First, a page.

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0:07 U.S. Car Sales Dip in February
0:57 Volvo To Limit Car Speeds
1:29 Car Finance Costs Skyrocket in UK
2:18 EVs Not Easier to Build Than ICE Vehicles
6:05 Tesla to Debut New Supercharger, Model Y Soon
6:38 Ford Ends Taurus Production…Again
7:05 Edsel Ford’s Importance to Company’s Success
This is Autoline Daily reporting on the global automotive industry.
U.S. CAR SALES DIP IN FEBRUARY
Car sales fell 2.4% last month in the U.S. market. Wards reports the SAAR came in at 16.5 million versus 16.9 million the year before. Even so, automakers sold 1.2 million vehicles in February, and anything over a million is still a good number. But here’s something that jumped out at us. Both Audi and Mercedes saw their sales drop over 12%. The Audi A3, A4, A5, Q5 and Q7 saw big declines. At Mercedes, the GLA, GLE, GLS and GLC had double digit drops. You know, it’s one thing when your passenger cars fall, but when your SUVs drop off, something’s wrong.
VOLVO TO LIMIT CAR SPEEDS
Volvo says it wants zero deaths in its vehicles by 2020 and now it’s focusing on driver behavior to reach its goal. It’s going to limit the top speed on all its new vehicles to 112 MPH or 180 km/h. Volvo also plans to use technology that makes sure the driver is alert and paying attention and will even use geo-fenced speed limits in key areas, like around schools.
CAR FINANCE COSTS SKYROCKET IN UK
Ever since the UK voted to leave the European Union, vehicle finance costs have gone up as much as 49%. When combined with the falling value of the pound, it is costing drivers an extra $128 a month or about $6,000 over the life of a loan. More than 90% of vehicles bought in the UK are financed, so people are in for a nasty surprise at how much their next new car will cost.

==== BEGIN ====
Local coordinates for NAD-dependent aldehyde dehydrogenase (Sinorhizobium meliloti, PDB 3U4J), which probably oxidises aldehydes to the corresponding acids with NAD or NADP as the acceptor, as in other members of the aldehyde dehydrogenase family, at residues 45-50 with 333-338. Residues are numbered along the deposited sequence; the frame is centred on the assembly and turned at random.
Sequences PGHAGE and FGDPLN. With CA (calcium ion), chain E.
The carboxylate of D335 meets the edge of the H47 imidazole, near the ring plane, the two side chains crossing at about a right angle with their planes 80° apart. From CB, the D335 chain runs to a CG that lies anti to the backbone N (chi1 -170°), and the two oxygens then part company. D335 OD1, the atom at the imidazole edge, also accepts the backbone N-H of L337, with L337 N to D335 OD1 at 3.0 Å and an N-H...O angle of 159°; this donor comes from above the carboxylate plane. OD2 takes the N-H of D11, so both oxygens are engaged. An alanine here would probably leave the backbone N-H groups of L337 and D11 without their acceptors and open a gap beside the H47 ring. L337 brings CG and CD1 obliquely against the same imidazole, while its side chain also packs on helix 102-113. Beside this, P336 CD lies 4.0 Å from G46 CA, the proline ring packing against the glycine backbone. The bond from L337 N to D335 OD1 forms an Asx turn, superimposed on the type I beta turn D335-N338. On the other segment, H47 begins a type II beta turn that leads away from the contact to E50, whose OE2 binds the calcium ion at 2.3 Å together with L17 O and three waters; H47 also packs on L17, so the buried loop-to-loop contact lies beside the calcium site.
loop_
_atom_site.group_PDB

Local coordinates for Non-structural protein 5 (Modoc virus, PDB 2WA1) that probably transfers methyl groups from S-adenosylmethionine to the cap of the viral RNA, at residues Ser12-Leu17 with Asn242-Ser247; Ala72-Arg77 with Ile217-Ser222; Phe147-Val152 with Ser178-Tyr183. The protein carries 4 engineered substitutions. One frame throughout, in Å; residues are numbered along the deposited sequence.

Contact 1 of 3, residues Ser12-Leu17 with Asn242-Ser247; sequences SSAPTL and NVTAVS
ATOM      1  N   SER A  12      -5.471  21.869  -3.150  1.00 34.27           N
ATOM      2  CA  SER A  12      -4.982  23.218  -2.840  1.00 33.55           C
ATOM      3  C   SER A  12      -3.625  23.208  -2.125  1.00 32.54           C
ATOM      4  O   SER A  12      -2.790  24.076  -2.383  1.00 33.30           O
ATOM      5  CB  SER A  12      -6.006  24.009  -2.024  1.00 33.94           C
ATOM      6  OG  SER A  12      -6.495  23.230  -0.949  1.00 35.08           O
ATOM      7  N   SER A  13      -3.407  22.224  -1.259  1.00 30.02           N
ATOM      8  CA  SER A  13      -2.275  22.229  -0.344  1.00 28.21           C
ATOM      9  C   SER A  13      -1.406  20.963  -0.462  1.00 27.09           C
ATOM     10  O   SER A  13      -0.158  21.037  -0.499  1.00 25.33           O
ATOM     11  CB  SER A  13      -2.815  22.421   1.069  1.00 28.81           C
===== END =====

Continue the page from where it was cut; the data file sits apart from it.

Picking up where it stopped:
EVs NOT EASIER TO BUILD THAN ICE VEHICLES
Electric car advocates often claim that electric cars are easier to manufacture because they use fewer parts compared to cars with internal combustion engines. But that’s not really the case. There is no productivity advantage when assembling electric cars compared to those with internal combustion engines. Gunter Apfalter, the President of Magna Europe, says they both use “about the same number of assembly stations and line workers.” He ought to know. Magna is the giant Tier 1 supplier that makes both the Jaguar I-Pace electric and Jaguar E-Pace ICE on the same line at its assembly plant in Graz, Austria. Jaguar contracts Magna to manufacture them.
While electric cars don’t have gas tanks and fuel lines, or radiators and hoses, or exhaust pipes and mufflers, they do require other assembly steps that piston engine cars don’t require. For example, the installation of the battery pack on the I-Pace requires two separate assembly stations that are part of a feeder line located off the main assembly line. The battery pack is a massively large part that is lifted into place from under the car, then secured with multiple bolts to become a structural member of the chassis. Once the pack is installed the vehicle moves to a second station where more workers connect wires and perform quality checks. It is a more complicated process than, say, installing the gas tank on a piston engine car.